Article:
Monday, June 5, 2017

A Diplomat to Romania

In July 1944, it was announced that a new Liberty ship under construction was to be named for Benjamin Franklin Peixotto  (November 13, 1834 - September 18, 1890). The descendant of a distinguished Sephardi family - his grandfather was the cantor at New York’s Shearith Israel Synagogue and his father was a leading figure in medicine - Benjamin Franklin Peixotto  earned his own national distinction as a United States diplomat.

The Peixotto family moved several times from New York to Cleveland and back, and Benjamin Peixotto  remained in Cleveland upon reaching adulthood. His first career was in clothing retail, but he spent a great deal of his time and energy on Jewish communal work. In 1855, Peixotto  was a co-founder of the Hebrew Benevolent Society and, eight years later, he helped found the first Cleveland branch of Bnai Brith. Through his work with Bnai Brith, Peixotto was instrumental in the creation of the Jewish Orphan Asylum. He was elected Grand Sar (leader) of Bnai Brith when he was only 29. Peixotto was also a founder and superintendent of Congregation Tifereth Israel’s Sunday school.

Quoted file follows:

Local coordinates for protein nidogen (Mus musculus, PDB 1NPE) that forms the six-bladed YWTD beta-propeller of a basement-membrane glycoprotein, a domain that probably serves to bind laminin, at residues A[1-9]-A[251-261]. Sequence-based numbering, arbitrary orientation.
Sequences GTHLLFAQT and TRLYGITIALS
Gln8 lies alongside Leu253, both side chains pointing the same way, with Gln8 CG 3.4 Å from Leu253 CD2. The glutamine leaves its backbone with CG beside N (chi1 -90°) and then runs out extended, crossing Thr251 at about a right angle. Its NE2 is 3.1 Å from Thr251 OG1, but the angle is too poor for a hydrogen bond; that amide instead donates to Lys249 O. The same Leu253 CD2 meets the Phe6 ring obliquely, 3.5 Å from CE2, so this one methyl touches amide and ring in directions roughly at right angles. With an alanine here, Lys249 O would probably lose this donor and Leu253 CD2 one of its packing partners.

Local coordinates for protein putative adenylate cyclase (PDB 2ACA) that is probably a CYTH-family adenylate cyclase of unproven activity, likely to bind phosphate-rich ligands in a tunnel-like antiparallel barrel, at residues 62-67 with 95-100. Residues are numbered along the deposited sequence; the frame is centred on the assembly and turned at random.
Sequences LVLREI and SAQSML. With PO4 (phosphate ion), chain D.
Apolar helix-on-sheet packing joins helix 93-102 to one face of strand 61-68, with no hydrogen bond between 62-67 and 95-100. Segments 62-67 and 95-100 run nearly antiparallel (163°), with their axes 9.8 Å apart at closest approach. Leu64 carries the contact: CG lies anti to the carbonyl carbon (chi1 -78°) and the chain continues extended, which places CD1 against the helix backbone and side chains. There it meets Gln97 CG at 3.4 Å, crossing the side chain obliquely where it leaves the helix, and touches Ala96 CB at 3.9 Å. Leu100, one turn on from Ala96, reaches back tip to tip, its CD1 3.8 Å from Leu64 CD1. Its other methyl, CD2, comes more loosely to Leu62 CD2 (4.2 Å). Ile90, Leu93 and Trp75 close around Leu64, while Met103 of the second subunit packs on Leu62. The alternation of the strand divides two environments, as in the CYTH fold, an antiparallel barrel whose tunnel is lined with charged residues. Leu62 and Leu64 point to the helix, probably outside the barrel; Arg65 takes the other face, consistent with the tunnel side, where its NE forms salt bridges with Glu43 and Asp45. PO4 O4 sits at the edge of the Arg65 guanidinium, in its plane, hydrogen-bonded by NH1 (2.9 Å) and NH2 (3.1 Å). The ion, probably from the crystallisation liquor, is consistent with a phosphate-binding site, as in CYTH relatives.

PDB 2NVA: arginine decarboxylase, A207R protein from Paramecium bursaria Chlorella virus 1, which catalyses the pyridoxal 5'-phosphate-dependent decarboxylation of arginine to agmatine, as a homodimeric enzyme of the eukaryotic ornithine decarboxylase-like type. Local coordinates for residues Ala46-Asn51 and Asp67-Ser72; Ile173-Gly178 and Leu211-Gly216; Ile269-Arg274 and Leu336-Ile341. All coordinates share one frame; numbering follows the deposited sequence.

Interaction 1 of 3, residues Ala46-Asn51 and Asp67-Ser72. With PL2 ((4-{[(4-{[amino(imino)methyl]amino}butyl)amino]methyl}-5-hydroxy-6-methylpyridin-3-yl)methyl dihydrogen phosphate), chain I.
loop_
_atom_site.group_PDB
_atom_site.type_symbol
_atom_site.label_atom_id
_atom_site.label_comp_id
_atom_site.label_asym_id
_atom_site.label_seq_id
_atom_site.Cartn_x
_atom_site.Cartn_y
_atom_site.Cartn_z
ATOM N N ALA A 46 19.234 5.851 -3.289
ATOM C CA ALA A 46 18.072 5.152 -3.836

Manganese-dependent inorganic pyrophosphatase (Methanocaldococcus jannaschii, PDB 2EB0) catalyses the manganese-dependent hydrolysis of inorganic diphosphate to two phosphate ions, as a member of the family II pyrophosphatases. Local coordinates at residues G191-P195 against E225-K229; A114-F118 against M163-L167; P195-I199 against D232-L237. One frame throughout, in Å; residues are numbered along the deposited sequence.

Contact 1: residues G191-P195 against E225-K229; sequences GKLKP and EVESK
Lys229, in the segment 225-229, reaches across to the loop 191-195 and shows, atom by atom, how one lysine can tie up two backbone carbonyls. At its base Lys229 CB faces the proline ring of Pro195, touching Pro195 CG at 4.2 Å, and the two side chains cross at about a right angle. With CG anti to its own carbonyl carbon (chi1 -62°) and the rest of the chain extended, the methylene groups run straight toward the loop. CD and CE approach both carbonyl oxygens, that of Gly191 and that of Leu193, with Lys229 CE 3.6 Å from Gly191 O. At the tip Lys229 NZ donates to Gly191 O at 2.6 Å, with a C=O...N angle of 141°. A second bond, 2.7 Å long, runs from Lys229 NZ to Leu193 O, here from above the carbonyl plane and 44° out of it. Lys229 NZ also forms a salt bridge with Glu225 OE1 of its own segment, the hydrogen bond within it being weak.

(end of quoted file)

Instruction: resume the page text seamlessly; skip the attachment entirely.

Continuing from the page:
During the 1860s, Piexotto became a friend of Stephen A. Douglas, under whom he studied law. In 1866, Peixotto left Cleveland to practice law in New York, then headed briefly to San Francisco before being appointed Consul General to Romania by President Grant.

Peixotto went to Romania with a Jewish agenda. In addition to his normal diplomatic responsibilities, he worked to better the situation of Romanian Jews, who had attained civil equality in name only and were greatly persecuted. He helped create a Bnai Brith-like organization, the Society of Zion, and played a critical role in the Berlin Congress of 1878, which granted Romania sovereignty.

Following a second diplomatic appointment, as consul in Lyons from 1877 until 1885, Peixotto returned to practicing law in New York and being heavily involved in Jewish organizational life until his passing in 1890.

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